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Online Tone Generator

Screenshot of the Online Tone Generator

I made an online tone generator based on the Firefox Audio API HTML5 Web Audio API. It’s basically a large logarithmic slider that allows real-time, smooth frequency changes.


  • Fine-tune the frequency in 1 Hz, 0.01 Hz and 0.001 Hz increments
  • Pick a music note from a list (added Sep 2014, revamped May 2016)
  • Increase/decrease the frequency by one octave (added Aug 2015)
  • Can change the frequency smoothly as you move the slider
  • Keyboard shortcuts (added Aug 2015)
  • Generate a link to a specific tone, so you can share it (added May 2016)
  • Choose sine/square/sawtooth/triangle wave (added Aug 2017)
  • Input frequency as a number (added Aug 2017)
  • Works well on Chrome, Firefox & Safari – including mobile devices (iOS, Android) – requires a browser with support for the Web Audio API.

There are other tone generators on the Web, but they are not as cool (if I do say so myself) and/or they require Java or Flash.

What can you use a tone generator for? You can do a science experiment with resonance, tune a musical instrument, test your new audio system (how low does it go?), test the limits of your hearing (I can hear virtually nothing above 18,000 Hz, even at maximum volume), or figure out your tinnitus frequency to better target therapy.

884 Comments so far

  • Rizwan

    Please add a dB control

    • Eric

      First off congrats on this development very useful.
      I was wondering about making some critical audio comparisons and so I couldn’t quite decide what audio level your software was producing, is there a way you could make a pro version (perhaps with VU meters that allows one to have specific levels like +4dbm for the
      analogue crowd or -18dbFS for the digital crowd?

  • Jes Vesper

    Hi Tomasz,

    Since about one week, the ‘ringing’ sound that stayed for a very short time (I think thirty to forty seconds) after my session of listening to 40 Hertz, doesn’ t go away anymore….. It went from only a few seconds after the listening session to permanent. This leaves me in a terrible dilemma, since I am a music teacher and therefore can’t risk my hearing, but I also need the 40 Hertz sessions for my brain to function better. I tried turning down the volume, but that doesn’t help. I use earphones of a very good quality. Do you have any ideas what I could do? Could I have damaged my hearing?
    Kind regards, Jes

    • Tomasz P. Szynalski

      Permanent hearing damage is unlikely if you’ve been listening at a reasonable volume. You could try switching to a sine wave — that doesn’t contain high harmonics which are the most dangerous.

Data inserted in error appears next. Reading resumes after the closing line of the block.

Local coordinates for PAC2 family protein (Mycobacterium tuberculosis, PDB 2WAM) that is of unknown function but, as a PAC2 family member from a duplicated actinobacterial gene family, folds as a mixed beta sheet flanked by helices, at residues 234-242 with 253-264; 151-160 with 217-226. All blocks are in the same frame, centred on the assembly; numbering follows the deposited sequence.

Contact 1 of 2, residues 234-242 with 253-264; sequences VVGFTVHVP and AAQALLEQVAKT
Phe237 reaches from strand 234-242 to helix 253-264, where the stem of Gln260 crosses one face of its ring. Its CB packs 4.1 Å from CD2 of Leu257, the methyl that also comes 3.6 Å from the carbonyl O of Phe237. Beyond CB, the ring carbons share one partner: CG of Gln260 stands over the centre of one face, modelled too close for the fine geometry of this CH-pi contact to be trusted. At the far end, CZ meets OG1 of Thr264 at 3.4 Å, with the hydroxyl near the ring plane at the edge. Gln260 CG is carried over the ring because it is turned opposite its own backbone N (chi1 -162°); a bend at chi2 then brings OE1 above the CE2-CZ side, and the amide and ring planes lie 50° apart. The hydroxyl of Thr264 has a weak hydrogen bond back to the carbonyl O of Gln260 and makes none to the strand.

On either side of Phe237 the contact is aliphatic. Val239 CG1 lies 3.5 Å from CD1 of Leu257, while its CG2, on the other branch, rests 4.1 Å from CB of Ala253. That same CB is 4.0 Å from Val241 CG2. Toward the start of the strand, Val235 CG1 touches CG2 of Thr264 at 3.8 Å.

• Jes Vesper

    Hi Tomasz,

    Thanks you so much for your advice!
    I’ll switch to the sine tone!

    Kind regards Jes

  • nl

    send you a few sawbucks soon. nice work. genius workable site.

  • Prof. Peter Kiefer

    Super tool, thank you. It would be great, if one could download the frequencies…

  • Abraham

    I think this is a great tool for irritating people, and i know that isnt what it is for, but its funny to watch people wonder where the noise is coming from!

  • Gimlao

    Using Chrome and Safari on iOS 14, it’s showing this text :

    ” The Online Tone Generator won’t work because your browser does not fully support the Web Audio API. You can use the Online Tone Generator if you install a recent version of Firefox, Chrome or Safari. ”

    But actually, everything is working fine, so it should not show this text on top. =p

  • Hugh Crosthwait

    Is there any difference between the sound produced by your generator and commercially available devices? Also do you know where 40 hertz light generators may be available?
    Thank you
    Hugh Crosthwait

  • Antonino Fratta

    Thank you Tomasz,
    For the very first time, in my experience a sampled (digital) generator has completely replaced the analog (old HP) thanks to fine tune capability, adding exact frequency knowledge without its measure.
    And I learned about frequency therapies.
    During these corona crimdumb months your Tone G. and name have been always ON my desktop, available for my experiments, testing acoustics after decades from my teen passion (and finally adopting drivers put aside 44 years ago). Wonderful. I also restored drivers made in the ’50s, actually working in a bass-horn for my joy in listening. Light cones match better.
    Hope you are well and enjoying with all your beloved and homely.

  • Lorraine Murji

    I’d love to have this version as an app. I’d buy it then. Any possibility ?

  • Adam Barnes